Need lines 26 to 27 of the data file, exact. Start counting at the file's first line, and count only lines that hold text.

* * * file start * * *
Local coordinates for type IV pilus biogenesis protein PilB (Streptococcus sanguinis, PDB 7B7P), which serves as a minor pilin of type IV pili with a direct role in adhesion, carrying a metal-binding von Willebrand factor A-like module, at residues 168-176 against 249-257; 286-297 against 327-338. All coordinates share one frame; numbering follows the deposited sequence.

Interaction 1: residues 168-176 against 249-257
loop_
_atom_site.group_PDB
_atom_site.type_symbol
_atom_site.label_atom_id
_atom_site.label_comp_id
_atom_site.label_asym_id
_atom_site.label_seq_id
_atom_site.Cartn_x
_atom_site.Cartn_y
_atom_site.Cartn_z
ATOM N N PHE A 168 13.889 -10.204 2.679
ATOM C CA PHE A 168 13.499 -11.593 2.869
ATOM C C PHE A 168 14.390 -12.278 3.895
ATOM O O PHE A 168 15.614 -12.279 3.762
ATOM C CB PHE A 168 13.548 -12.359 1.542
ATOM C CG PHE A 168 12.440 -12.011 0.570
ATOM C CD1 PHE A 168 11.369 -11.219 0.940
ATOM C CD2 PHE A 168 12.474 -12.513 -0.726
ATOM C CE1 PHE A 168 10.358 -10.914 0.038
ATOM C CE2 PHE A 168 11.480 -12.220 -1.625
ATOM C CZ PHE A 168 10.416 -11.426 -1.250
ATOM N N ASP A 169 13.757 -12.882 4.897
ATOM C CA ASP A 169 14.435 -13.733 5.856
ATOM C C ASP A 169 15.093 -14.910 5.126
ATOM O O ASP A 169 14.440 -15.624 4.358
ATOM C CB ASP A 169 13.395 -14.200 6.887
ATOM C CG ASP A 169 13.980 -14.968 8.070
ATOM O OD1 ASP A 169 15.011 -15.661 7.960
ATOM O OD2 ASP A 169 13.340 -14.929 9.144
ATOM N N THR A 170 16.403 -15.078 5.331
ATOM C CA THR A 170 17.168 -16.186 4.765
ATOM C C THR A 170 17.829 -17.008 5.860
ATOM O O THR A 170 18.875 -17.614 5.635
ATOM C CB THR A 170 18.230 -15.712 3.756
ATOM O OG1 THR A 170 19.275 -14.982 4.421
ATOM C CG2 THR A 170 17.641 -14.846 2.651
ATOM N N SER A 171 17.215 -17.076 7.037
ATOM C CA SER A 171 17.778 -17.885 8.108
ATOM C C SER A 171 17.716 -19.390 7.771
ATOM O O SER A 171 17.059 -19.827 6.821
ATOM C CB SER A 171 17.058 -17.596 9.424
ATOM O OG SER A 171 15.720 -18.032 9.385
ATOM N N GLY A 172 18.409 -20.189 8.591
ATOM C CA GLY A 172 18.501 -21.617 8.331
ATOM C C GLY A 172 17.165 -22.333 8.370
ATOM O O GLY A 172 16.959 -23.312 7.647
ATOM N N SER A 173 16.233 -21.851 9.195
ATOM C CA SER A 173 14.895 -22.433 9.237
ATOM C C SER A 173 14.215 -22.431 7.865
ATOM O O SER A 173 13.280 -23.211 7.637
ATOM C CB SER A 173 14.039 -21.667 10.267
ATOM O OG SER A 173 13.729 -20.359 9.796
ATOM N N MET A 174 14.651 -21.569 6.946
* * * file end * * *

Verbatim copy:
ATOM C C ASP A 169 15.093 -14.910 5.126
ATOM O O ASP A 169 14.440 -15.624 4.358